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@AnneReuss You are most welcome, Anne.
1 year, 1 month ago on Join Mark Story for a Special Livefyre Q&A Today
@ChanteDNewcomb @ginidietrich Thank you for participating, Chante!
@ginidietrich Thank you Gini, and thank you ALL for stopping by. I'd love to stay connected if you would like: I'm http://www.linkedin.com/in/markstory and @mstory123. Thanks everyone!
@ginidietrich @lbatzer *Likes comment*
@AnneReuss I think it's perfectly acceptable to most people because people go out, have fun, meet with friend, and GASP - consume alcoholic beverages. I see nothing wrong with a picture of someone holding a beer (unless it's a REALLY bad beer).
@AnneReuss @ginidietrich It had to have been devastating, but if you are going to make a mistake like that, make it when you are 25 and still have PLENTY of time to make up for it.
@lbatzer Thanks for participating - and since we will be ending soon, a HUGE thank you to @ginidietrich for having me here.
@allenmireles True, Especially in a bad economy, Allen, you don't want to give a prospective employer an easy reason to rule you out early in the hiring process. It's hard, but staying on top of Facebook's privacy settings is critical too. I check pretty often because I certainly put things on there that I don't want getting out.
@allenmireles @ginidietrich I reached out to her as well, but to my knowledge, she only responded to a very select few.
@ginidietrich From the last I heard, she was still sort of in hiding. She could have changed so many minds by simply (and literally) writing the last word. I wish she had.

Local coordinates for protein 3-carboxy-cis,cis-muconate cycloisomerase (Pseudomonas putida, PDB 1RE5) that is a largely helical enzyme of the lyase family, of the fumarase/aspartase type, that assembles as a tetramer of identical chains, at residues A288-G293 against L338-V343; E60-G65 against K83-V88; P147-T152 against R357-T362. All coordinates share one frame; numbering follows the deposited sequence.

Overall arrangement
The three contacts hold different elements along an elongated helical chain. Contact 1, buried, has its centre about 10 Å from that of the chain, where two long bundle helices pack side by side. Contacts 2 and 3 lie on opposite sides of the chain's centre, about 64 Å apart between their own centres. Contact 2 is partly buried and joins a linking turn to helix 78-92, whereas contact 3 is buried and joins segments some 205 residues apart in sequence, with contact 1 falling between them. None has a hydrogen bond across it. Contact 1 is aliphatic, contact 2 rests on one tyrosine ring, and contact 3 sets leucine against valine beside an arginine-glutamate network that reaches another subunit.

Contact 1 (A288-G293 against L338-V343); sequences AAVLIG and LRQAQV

@aimeelwest @AnneReuss Agreed, and welcome to the char, Aimee!
@ginidietrich I had the same conversation with my niece who is not 22 and in her first job. She not only cleaned up her bar pics, she did what a lot of people are doign these says and simply changed her last name in FB.
Since we're talking about one's online reputation below, did you guys see the Cathryn Sloan "All Social Media Managers Should be Under 25" kerfuffle a few months ago? I bet that it ruined this poor young lady's reputation: http://www.nextgenjournal.com/2012/07/dear-nextgen-a-rebuttal-from-the-social-media-old-folks-cathryn-sloane/
@allenmireles Hi Allen!!!!!!
@meghankrane @Brian Ormsbee I think that you have the right approach, Meghan. Younger people will make mistakes, but it IS part of growing up.
@AnneReuss I think you hit it on the head when you said "be yourself," Anne, but also be mindful that what you write may impact others' perceptions of you before they even get to meet you. And I want to see a picture of those boots!
@Brian Ormsbee @yvettepistorio @AnneReuss Brian, you are right. This is a hot topic and has been for some time. I take a slightly contrarian view in the book and posit that at some point, we have to admit that there are things that are simply not measurable. Relationships with people - the heart of social media - cannot be measured if they are established and deepened on the golf course, at a basketball game or online. I have heard the social media ROI question many times, but have never heard anyone question why you are taking a client to lunch.
@yvettepistorio @AnneReuss Nope. No one asked, but I am happy to answer, Yvette. This might surprise you, but my favorite social media management tool is a pair of human hands. HootSuite and other tools can really be helpful, but if one has the time and inclination, there is nothing like having a human being be the person to actually execute your social media strategy.
@Brian Ormsbee @meghankrane Hi Brian. I agree that it *should not* impact your ability to get a job, but I can tell you that most employers, especially in social media, will Google prospective candidates. And dig and dig and dig. And I have seen candidates ruled out for things that I think are pretty silly. It should not matter, but often does.
@meghankrane Good point, Meghan. The problem is, I think, that many people don't realize that the things that they put online can be highly visible and come back to haunt them. Making a comment like "I hate my job" in your personal life can be fine, but if your employer sees it on Twitter, it could come back to hurt you.